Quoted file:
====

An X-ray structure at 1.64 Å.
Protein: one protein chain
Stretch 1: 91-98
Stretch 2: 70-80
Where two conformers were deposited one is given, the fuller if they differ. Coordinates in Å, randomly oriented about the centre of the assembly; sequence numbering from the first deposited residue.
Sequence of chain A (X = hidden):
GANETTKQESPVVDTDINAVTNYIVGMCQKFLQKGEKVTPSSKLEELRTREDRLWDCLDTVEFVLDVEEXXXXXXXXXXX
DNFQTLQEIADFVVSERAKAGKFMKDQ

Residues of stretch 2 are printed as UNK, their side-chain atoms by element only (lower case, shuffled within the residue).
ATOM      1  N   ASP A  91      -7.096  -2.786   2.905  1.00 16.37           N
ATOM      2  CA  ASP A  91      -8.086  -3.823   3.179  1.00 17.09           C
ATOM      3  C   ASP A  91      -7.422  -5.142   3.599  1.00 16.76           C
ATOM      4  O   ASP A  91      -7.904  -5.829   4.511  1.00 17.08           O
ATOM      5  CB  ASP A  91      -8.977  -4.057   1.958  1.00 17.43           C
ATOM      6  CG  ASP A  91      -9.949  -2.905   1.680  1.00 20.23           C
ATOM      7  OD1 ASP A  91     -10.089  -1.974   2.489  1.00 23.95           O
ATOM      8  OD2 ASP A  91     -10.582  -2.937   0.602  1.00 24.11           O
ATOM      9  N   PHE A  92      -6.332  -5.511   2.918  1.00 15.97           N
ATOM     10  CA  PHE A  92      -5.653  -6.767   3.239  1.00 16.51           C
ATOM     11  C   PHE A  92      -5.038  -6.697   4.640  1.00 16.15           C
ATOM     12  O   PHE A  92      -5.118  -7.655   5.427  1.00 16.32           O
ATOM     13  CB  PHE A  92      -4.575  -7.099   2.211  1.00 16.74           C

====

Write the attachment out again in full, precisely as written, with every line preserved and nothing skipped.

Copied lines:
An X-ray structure at 1.64 Å.
Protein: one protein chain
Stretch 1: 91-98
Stretch 2: 70-80
Where two conformers were deposited one is given, the fuller if they differ. Coordinates in Å, randomly oriented about the centre of the assembly; sequence numbering from the first deposited residue.
Sequence of chain A (X = hidden):
GANETTKQESPVVDTDINAVTNYIVGMCQKFLQKGEKVTPSSKLEELRTREDRLWDCLDTVEFVLDVEEXXXXXXXXXXX
DNFQTLQEIADFVVSERAKAGKFMKDQ

Residues of stretch 2 are printed as UNK, their side-chain atoms by element only (lower case, shuffled within the residue).
ATOM      1  N   ASP A  91      -7.096  -2.786   2.905  1.00 16.37           N
ATOM      2  CA  ASP A  91      -8.086  -3.823   3.179  1.00 17.09           C
ATOM      3  C   ASP A  91      -7.422  -5.142   3.599  1.00 16.76           C
ATOM      4  O   ASP A  91      -7.904  -5.829   4.511  1.00 17.08           O
ATOM      5  CB  ASP A  91      -8.977  -4.057   1.958  1.00 17.43           C
ATOM      6  CG  ASP A  91      -9.949  -2.905   1.680  1.00 20.23           C
ATOM      7  OD1 ASP A  91     -10.089  -1.974   2.489  1.00 23.95           O
ATOM      8  OD2 ASP A  91     -10.582  -2.937   0.602  1.00 24.11           O
ATOM      9  N   PHE A  92      -6.332  -5.511   2.918  1.00 15.97           N
ATOM     10  CA  PHE A  92      -5.653  -6.767   3.239  1.00 16.51           C
ATOM     11  C   PHE A  92      -5.038  -6.697   4.640  1.00 16.15           C
ATOM     12  O   PHE A  92      -5.118  -7.655   5.427  1.00 16.32           O
ATOM     13  CB  PHE A  92      -4.575  -7.099   2.211  1.00 16.74           C